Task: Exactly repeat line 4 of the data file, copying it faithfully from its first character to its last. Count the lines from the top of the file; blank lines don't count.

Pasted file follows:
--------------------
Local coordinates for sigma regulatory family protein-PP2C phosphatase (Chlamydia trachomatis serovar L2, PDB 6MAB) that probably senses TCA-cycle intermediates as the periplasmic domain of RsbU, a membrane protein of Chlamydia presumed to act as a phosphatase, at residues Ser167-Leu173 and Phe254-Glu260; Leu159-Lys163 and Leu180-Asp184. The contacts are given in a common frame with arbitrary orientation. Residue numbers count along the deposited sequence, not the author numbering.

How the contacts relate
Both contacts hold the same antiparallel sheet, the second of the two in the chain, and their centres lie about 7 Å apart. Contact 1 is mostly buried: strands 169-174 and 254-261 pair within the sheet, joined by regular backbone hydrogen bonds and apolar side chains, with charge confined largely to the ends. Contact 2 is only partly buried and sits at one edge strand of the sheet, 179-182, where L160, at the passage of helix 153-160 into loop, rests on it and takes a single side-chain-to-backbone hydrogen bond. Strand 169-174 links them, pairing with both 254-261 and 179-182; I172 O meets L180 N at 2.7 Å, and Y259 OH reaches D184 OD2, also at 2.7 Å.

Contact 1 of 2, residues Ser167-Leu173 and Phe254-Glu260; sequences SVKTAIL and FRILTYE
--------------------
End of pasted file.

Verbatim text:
Contact 1 of 2, residues Ser167-Leu173 and Phe254-Glu260; sequences SVKTAIL and FRILTYE